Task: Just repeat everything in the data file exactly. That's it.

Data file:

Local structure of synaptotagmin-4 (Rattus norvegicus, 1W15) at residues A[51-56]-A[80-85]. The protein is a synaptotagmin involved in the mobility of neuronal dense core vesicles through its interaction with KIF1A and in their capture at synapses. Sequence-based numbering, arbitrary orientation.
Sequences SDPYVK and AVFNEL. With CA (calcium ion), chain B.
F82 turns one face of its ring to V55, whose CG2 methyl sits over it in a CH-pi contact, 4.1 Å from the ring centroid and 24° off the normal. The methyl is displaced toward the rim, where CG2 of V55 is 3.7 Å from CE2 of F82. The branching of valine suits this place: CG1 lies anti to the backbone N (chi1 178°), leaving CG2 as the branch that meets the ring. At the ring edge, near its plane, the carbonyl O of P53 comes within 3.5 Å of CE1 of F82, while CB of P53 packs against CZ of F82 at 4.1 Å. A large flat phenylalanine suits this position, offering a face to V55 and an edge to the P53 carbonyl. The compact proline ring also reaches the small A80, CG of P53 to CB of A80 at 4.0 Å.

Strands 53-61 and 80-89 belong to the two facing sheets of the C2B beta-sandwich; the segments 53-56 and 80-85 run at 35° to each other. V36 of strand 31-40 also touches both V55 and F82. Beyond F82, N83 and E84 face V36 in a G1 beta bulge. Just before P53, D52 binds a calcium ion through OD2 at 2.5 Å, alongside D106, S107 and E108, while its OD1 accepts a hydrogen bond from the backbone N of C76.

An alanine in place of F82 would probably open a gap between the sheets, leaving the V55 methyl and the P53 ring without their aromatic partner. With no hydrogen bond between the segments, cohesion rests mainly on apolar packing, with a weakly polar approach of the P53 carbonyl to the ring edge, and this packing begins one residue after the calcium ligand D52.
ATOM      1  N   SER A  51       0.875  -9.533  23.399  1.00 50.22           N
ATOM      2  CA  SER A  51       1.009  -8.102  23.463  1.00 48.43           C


Local structure of synaptotagmin-4 (Rattus norvegicus, 1W15) at residues A[51-56]-A[80-85]. The protein is a synaptotagmin involved in the mobility of neuronal dense core vesicles through its interaction with KIF1A and in their capture at synapses. Sequence-based numbering, arbitrary orientation.
Sequences SDPYVK and AVFNEL. With CA (calcium ion), chain B.
F82 turns one face of its ring to V55, whose CG2 methyl sits over it in a CH-pi contact, 4.1 Å from the ring centroid and 24° off the normal. The methyl is displaced toward the rim, where CG2 of V55 is 3.7 Å from CE2 of F82. The branching of valine suits this place: CG1 lies anti to the backbone N (chi1 178°), leaving CG2 as the branch that meets the ring. At the ring edge, near its plane, the carbonyl O of P53 comes within 3.5 Å of CE1 of F82, while CB of P53 packs against CZ of F82 at 4.1 Å. A large flat phenylalanine suits this position, offering a face to V55 and an edge to the P53 carbonyl. The compact proline ring also reaches the small A80, CG of P53 to CB of A80 at 4.0 Å.

Strands 53-61 and 80-89 belong to the two facing sheets of the C2B beta-sandwich; the segments 53-56 and 80-85 run at 35° to each other. V36 of strand 31-40 also touches both V55 and F82. Beyond F82, N83 and E84 face V36 in a G1 beta bulge. Just before P53, D52 binds a calcium ion through OD2 at 2.5 Å, alongside D106, S107 and E108, while its OD1 accepts a hydrogen bond from the backbone N of C76.

An alanine in place of F82 would probably open a gap between the sheets, leaving the V55 methyl and the P53 ring without their aromatic partner. With no hydrogen bond between the segments, cohesion rests mainly on apolar packing, with a weakly polar approach of the P53 carbonyl to the ring edge, and this packing begins one residue after the calcium ligand D52.
ATOM      1  N   SER A  51       0.875  -9.533  23.399  1.00 50.22           N
ATOM      2  CA  SER A  51       1.009  -8.102  23.463  1.00 48.43           C